Certain industries and work environments expose workers to physical stress and hazardous conditions, resulting in work-related musculoskeletal disorders (MSDs) or repetitive motion injuries (RMIs). OSHA points out that MSDs can result "when there is a mismatch between the physical capacity of workers and the physical demands of their jobs," and it encourages organizations to use ergonomics to adjust work tasks to the people performing them.
Any job requiring lots of heavy lifting, repetitive motions, or awkward postures can put workers at risk for injuries, especially for assembly line and manufacturing workers and office staff. Even prolonged sitting with poor posture can exacerbate musculoskeletal (MSK) issues, leading to strain and back pain. With repetitive stress leading to increased MSDs at work, more organizations perform periodic ergonomic assessments to prevent injuries and absenteeism.
A thorough ergonomic assessment is fundamental to creating a safer, healthier work environment. Typically performed by a trained professional (often physical/occupational therapists), an ergonomic assessment formally evaluates employees' work tasks and work set up to identify injury risk factors. The evaluator should have specialized training on topics such as ergonomic and work process design principles before providing workplace assessments and recommending follow-up interventions.
What is an Eight-Step Industrial Ergonomics Assessment?
An industrial ergonomics assessment aims to assess workers at their workstations to ensure correct working postures and workstation setup. The outcome of a good ergonomic assessment is intended to reduce a worker's exposure to physical hazards such as uncomfortable postures, repetitive tasks, and body straining.
The assessment process consists of the evaluator conducting a series of steps.
Step 1: First, the evaluator must understand the reason for the requested assessment. Was this request made because the employee is in pain or has sustained an on-the-job injury? The assessment can also be part of a proactive onsite physical therapy program where industrial ergo assessments may be completed as part of worksite rounds.
Step 2: The assessment starts by reviewing existing Functional Job Descriptions (FJDs) to understand the critical physical demands of the job.
Step 3: Next, the evaluator interviews worker(s) who perform the job to gather their perspective on the job tasks or set up. It may be revealed that the worker believes the machine is set too high or lifting occurs more frequently than originally scoped.
Step 4: While at the worksite, the evaluator observes the job tasks and observes posture in six categories;
- Shoulders/upper back,
- Mid-low back,
- Legs and feet.
Step5: In each category, the evaluator gathers and records objective data such as force, duration, and frequency of task performance.
Step 6: Many other factors are considered, such as temperature, is it too hot or too cold? Is there vibration from using tools or operating equipment? Is there contact stress such as sharp edges from a tool bench? Is the lighting correct – too bright or too low? Do they use foot controls? All of these factors are taken into account during the evaluation.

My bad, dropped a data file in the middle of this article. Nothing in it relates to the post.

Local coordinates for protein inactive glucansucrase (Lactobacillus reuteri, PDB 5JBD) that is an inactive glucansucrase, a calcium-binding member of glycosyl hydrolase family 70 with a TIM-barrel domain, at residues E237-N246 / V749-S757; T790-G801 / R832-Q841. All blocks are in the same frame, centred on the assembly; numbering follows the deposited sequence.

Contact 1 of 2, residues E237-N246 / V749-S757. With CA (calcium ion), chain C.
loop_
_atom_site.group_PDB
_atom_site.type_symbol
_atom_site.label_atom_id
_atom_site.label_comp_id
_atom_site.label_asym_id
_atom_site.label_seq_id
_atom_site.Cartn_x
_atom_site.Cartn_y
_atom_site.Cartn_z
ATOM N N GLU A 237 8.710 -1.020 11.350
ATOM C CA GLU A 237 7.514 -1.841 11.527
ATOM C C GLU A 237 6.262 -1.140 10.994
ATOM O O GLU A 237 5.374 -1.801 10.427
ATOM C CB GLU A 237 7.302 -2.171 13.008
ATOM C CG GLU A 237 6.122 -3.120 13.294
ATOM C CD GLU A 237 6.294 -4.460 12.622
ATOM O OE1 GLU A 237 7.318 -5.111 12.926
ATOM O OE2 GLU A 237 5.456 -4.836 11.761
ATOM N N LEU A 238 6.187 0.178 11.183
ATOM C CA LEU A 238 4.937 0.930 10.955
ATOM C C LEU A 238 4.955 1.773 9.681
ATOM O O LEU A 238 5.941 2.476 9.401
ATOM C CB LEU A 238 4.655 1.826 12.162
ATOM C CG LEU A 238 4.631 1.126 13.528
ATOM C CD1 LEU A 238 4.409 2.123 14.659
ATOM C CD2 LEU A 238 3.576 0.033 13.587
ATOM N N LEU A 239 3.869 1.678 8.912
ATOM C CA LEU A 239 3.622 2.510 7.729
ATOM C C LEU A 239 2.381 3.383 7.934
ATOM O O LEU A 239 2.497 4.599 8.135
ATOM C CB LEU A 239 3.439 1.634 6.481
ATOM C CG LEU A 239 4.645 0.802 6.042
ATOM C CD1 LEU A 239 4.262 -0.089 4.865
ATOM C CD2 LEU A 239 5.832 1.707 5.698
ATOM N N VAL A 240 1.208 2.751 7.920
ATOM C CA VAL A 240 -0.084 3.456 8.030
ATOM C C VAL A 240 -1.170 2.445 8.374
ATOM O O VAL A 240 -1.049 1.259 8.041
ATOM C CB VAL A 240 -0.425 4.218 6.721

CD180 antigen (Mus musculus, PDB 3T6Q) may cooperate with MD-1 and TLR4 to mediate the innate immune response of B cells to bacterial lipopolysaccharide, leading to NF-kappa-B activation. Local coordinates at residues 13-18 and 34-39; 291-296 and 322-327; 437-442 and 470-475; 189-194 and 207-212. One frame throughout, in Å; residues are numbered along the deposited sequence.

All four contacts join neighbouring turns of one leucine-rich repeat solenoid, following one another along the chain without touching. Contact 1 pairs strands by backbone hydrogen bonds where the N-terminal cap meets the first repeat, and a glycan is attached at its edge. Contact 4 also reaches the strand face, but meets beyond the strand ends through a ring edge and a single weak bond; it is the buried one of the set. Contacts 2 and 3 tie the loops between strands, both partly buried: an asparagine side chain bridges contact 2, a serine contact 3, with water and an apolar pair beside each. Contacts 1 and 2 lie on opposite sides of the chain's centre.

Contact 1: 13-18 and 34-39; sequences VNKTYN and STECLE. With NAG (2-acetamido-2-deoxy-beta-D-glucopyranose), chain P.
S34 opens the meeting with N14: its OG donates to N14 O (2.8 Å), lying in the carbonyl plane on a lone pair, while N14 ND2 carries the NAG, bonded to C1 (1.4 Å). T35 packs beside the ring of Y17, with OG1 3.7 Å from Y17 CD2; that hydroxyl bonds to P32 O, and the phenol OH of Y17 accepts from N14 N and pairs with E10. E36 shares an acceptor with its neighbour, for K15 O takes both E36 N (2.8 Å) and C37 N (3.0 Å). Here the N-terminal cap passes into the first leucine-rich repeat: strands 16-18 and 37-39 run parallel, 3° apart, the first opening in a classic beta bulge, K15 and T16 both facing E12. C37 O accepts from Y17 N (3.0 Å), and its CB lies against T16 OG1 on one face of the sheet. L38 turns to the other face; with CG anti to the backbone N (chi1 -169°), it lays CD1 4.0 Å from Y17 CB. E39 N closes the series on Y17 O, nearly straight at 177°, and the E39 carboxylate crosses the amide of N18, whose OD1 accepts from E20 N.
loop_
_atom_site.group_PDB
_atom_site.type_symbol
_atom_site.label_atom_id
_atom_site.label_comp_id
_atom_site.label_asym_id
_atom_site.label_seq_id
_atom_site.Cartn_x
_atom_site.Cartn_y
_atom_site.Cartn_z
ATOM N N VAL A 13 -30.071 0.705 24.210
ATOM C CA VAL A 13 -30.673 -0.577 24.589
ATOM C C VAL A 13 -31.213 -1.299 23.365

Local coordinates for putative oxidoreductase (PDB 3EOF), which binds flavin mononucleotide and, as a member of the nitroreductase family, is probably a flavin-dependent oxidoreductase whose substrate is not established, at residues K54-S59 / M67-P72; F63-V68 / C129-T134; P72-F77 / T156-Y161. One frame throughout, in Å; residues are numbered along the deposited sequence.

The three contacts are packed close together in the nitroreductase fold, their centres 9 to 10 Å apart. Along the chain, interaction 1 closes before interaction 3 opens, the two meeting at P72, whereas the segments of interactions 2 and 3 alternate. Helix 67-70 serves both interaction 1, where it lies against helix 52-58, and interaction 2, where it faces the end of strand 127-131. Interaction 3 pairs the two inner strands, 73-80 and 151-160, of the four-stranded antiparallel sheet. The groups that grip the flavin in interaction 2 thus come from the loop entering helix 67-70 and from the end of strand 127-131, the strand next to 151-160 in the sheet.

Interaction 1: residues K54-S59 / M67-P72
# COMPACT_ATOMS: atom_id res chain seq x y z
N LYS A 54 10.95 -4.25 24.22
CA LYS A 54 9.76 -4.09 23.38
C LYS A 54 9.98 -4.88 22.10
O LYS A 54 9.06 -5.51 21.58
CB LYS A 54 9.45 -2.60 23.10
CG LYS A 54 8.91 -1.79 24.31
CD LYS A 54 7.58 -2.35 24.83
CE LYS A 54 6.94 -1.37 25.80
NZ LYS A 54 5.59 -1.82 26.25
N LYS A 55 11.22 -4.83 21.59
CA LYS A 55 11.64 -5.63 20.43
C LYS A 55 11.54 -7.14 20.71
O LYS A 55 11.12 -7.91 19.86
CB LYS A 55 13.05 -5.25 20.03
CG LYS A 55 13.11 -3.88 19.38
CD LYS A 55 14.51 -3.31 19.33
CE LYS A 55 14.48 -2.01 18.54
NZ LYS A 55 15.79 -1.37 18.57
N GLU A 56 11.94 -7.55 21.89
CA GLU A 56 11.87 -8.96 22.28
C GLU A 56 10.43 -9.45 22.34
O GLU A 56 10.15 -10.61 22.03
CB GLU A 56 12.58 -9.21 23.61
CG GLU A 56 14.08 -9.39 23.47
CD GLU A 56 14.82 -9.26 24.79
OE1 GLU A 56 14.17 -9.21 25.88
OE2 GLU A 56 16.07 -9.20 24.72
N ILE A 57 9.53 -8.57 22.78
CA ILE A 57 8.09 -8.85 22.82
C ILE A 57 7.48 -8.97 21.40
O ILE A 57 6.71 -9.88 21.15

Step 7: The evaluator generates recommendations and action plans for implementing interventions.
Step 8: Lastly, evaluate the outcome and periodically adjust interventions as needed.
What Ergonomic Assessments Reveal
An ergonomic assessment aims to identify and quantify job-related injury risk factors to improve worker safety and wellbeing. A detailed, objective study of employees in their workplace -- including furnishings and tools -- and all their work-related activities can reveal risk factors for MSK injury and physical stress in the job. Eliminating those risks can create a safer and more productive work environment, prevent future injuries, and encourage safer work and postural practices.
To successfully perform an ergonomic assessment, the evaluator typically goes through multiple steps, including 1) evaluating existing baseline data on workplace history and injury rates; 2) gathering subjective data from talking to workers, touring workplaces, and hands-on evaluation of real-life job scenarios, 3) using standardized ergonomic assessment tools to gather objective data on workplace conditions; then, finally 4) analyzing the data to quantify risk factors and reporting the results.
Benefits of Ergonomic Assessments
Ergonomic assessments are useful, but only if you act upon the findings. The assessment will produce a detailed, actionable report of workplace ergonomic risk factors, such as uncomfortable postures, poorly designed workstations, or repetitive tasks. The ergonomic evaluator can then recommend work modifications that better fit the health and capabilities of individual workers, support good posture, and require less exertion and/or fewer motions.
The next step is to create a strategy to reduce these risks and improve the ergonomics at your organization. The changes will help improve the well-being and productivity of employees while also making the organization more compliant with government regulatory guidelines. If workers aren't experiencing discomfort and fatigue during the day, you could benefit from more engaged employees who are less likely to switch jobs or take time off.
For over 25 years, WorkWell has trained our national network of highly qualified healthcare providers on our industry-leading workplace injury prevention and management methodologies. Our customized manufacturing/office ergonomic training program provides PT/OT therapists with the skills needed to implement effective ergonomic assessments and programs for our clients. To learn more about our offerings, download the brochure below.